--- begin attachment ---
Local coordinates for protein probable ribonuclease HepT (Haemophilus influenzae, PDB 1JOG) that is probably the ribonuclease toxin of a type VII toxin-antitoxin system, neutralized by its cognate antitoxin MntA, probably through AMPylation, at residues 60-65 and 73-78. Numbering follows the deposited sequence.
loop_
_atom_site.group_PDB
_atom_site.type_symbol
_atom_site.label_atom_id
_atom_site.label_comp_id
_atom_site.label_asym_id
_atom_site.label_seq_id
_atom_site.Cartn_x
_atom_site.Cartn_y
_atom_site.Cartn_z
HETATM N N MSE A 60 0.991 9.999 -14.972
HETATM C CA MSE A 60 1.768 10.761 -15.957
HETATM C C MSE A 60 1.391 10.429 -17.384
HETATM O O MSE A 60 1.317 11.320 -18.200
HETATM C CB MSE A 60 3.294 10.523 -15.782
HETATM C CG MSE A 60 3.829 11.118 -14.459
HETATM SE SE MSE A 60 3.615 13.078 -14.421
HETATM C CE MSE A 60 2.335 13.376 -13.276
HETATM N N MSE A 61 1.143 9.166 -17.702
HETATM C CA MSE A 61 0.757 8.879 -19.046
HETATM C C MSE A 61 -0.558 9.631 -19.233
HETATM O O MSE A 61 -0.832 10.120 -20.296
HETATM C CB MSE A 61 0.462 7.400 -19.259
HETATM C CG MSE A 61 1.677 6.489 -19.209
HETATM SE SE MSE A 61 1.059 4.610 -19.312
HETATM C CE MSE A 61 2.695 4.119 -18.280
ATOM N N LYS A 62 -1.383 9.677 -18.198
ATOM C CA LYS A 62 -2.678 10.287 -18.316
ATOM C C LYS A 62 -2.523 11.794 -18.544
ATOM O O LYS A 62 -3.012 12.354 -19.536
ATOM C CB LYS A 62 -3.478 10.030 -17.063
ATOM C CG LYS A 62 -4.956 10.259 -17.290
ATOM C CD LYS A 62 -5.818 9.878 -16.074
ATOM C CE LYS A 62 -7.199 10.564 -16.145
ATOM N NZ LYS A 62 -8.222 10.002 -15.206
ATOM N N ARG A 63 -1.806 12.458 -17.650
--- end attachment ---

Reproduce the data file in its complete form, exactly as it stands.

Local coordinates for protein probable ribonuclease HepT (Haemophilus influenzae, PDB 1JOG) that is probably the ribonuclease toxin of a type VII toxin-antitoxin system, neutralized by its cognate antitoxin MntA, probably through AMPylation, at residues 60-65 and 73-78. Numbering follows the deposited sequence.
loop_
_atom_site.group_PDB
_atom_site.type_symbol
_atom_site.label_atom_id
_atom_site.label_comp_id
_atom_site.label_asym_id
_atom_site.label_seq_id
_atom_site.Cartn_x
_atom_site.Cartn_y
_atom_site.Cartn_z
HETATM N N MSE A 60 0.991 9.999 -14.972
HETATM C CA MSE A 60 1.768 10.761 -15.957
HETATM C C MSE A 60 1.391 10.429 -17.384
HETATM O O MSE A 60 1.317 11.320 -18.200
HETATM C CB MSE A 60 3.294 10.523 -15.782
HETATM C CG MSE A 60 3.829 11.118 -14.459
HETATM SE SE MSE A 60 3.615 13.078 -14.421
HETATM C CE MSE A 60 2.335 13.376 -13.276
HETATM N N MSE A 61 1.143 9.166 -17.702
HETATM C CA MSE A 61 0.757 8.879 -19.046
HETATM C C MSE A 61 -0.558 9.631 -19.233
HETATM O O MSE A 61 -0.832 10.120 -20.296
HETATM C CB MSE A 61 0.462 7.400 -19.259
HETATM C CG MSE A 61 1.677 6.489 -19.209
HETATM SE SE MSE A 61 1.059 4.610 -19.312
HETATM C CE MSE A 61 2.695 4.119 -18.280
ATOM N N LYS A 62 -1.383 9.677 -18.198
ATOM C CA LYS A 62 -2.678 10.287 -18.316
ATOM C C LYS A 62 -2.523 11.794 -18.544
ATOM O O LYS A 62 -3.012 12.354 -19.536
ATOM C CB LYS A 62 -3.478 10.030 -17.063
ATOM C CG LYS A 62 -4.956 10.259 -17.290
ATOM C CD LYS A 62 -5.818 9.878 -16.074
ATOM C CE LYS A 62 -7.199 10.564 -16.145
ATOM N NZ LYS A 62 -8.222 10.002 -15.206
ATOM N N ARG A 63 -1.806 12.458 -17.650